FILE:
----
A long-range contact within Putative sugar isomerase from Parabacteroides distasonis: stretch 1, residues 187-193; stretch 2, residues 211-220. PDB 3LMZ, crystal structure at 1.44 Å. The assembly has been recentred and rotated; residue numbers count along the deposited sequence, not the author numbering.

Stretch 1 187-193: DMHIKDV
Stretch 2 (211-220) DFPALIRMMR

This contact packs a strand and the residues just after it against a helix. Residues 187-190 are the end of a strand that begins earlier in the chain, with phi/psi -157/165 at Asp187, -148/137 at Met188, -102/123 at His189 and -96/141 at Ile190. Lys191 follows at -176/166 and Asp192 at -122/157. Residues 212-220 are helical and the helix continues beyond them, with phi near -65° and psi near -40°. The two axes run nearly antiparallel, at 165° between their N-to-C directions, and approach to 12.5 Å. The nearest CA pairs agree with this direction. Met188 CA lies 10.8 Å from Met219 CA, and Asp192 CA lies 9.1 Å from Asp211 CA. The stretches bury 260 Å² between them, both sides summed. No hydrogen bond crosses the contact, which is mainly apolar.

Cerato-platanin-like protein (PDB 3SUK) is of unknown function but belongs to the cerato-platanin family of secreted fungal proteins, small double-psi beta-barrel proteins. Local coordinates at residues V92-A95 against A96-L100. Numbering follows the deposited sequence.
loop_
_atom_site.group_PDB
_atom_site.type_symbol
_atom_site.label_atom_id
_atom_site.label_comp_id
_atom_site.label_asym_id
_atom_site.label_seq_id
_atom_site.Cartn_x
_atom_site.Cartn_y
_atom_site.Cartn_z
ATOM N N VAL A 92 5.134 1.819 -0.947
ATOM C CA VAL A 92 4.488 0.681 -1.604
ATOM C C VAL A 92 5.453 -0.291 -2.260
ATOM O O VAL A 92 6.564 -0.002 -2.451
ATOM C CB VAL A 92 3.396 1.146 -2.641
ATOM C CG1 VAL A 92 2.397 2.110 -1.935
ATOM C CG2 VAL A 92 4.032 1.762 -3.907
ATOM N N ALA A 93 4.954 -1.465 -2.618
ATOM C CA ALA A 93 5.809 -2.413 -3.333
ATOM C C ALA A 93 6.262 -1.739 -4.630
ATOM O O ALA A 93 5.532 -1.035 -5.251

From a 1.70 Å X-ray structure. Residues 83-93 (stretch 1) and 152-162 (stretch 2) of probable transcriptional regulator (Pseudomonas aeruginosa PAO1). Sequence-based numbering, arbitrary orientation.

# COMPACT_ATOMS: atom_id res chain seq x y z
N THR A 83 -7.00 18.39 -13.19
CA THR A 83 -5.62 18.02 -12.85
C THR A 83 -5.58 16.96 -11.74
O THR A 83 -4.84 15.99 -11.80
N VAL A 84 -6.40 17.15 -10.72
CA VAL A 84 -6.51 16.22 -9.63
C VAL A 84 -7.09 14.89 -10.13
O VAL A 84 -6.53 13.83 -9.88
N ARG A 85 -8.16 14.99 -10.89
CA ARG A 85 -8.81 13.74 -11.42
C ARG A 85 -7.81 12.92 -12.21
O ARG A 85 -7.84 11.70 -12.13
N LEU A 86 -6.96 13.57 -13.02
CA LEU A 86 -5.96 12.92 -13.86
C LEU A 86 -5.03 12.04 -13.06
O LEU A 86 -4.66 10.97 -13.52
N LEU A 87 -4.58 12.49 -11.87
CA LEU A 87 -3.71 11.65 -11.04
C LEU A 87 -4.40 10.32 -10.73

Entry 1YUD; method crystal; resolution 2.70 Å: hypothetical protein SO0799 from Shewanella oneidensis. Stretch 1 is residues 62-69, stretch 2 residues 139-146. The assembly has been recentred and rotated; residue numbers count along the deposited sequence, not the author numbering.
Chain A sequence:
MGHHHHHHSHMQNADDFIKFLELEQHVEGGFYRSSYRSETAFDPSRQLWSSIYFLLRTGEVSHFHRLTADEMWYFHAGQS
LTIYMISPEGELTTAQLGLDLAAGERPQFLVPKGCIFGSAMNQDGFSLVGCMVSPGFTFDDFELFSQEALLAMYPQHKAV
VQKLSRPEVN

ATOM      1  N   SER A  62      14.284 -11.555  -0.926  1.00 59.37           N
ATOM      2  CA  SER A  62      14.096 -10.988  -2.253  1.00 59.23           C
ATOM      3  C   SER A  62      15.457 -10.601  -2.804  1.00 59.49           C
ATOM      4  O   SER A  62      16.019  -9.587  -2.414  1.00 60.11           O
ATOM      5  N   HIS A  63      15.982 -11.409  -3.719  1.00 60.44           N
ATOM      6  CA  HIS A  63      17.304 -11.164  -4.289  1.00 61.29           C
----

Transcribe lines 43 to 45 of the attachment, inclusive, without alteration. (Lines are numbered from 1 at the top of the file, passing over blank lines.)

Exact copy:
C LEU A 86 -5.03 12.04 -13.06
O LEU A 86 -4.66 10.97 -13.52
N LEU A 87 -4.58 12.49 -11.87